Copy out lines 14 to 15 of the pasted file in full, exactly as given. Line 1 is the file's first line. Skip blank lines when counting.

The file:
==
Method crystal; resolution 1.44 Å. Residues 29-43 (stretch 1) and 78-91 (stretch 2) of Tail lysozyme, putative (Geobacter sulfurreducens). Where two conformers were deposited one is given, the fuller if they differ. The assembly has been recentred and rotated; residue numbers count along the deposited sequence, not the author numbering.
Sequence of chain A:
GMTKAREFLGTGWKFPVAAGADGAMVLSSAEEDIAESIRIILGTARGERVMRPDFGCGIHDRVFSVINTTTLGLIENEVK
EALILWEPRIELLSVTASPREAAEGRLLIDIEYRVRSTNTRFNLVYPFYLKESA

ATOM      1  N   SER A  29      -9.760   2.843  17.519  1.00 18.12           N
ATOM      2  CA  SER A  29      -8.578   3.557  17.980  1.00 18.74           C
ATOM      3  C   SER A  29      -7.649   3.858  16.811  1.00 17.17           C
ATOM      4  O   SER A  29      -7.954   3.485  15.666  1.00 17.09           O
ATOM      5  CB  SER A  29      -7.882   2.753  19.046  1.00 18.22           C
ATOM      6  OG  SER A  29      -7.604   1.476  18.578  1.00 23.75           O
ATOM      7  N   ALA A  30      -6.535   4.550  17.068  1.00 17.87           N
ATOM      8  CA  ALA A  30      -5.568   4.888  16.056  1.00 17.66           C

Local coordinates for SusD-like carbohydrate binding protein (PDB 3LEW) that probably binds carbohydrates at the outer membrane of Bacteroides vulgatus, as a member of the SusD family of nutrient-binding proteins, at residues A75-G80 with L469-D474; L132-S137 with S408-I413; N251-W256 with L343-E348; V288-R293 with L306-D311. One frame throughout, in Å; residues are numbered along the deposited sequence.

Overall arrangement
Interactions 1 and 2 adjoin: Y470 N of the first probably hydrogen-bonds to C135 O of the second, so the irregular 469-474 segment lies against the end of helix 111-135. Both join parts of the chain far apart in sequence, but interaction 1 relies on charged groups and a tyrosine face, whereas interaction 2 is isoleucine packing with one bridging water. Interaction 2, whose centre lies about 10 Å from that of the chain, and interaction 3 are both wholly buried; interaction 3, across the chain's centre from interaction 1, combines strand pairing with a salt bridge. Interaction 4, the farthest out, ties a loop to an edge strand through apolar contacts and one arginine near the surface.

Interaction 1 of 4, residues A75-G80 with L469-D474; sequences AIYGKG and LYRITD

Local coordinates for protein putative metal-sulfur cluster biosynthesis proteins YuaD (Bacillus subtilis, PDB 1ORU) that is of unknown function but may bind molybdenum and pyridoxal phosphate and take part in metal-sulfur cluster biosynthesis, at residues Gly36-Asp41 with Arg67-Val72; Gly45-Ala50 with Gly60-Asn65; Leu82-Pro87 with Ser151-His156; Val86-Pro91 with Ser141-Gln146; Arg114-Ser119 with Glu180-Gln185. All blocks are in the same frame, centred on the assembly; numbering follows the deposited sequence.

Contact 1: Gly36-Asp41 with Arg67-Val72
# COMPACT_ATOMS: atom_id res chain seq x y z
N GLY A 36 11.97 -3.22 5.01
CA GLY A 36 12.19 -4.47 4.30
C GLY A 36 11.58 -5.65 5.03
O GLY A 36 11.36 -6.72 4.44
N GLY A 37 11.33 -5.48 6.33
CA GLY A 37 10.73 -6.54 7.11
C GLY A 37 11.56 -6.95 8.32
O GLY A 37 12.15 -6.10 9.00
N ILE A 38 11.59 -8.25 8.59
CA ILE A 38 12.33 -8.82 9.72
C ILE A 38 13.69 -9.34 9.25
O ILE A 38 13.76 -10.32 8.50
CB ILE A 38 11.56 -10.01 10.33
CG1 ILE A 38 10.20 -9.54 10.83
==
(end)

Overall arrangement
Interactions 1 and 2 adjoin: Y470 N of the first probably hydrogen-bonds to C135 O of the second, so the irregular 469-474 segment lies against the end of helix 111-135. Both join parts of the chain far apart in sequence, but interaction 1 relies on charged groups and a tyrosine face, whereas interaction 2 is isoleucine packing with one bridging water. Interaction 2, whose centre lies about 10 Å from that of the chain, and interaction 3 are both wholly buried; interaction 3, across the chain's centre from interaction 1, combines strand pairing with a salt bridge. Interaction 4, the farthest out, ties a loop to an edge strand through apolar contacts and one arginine near the surface.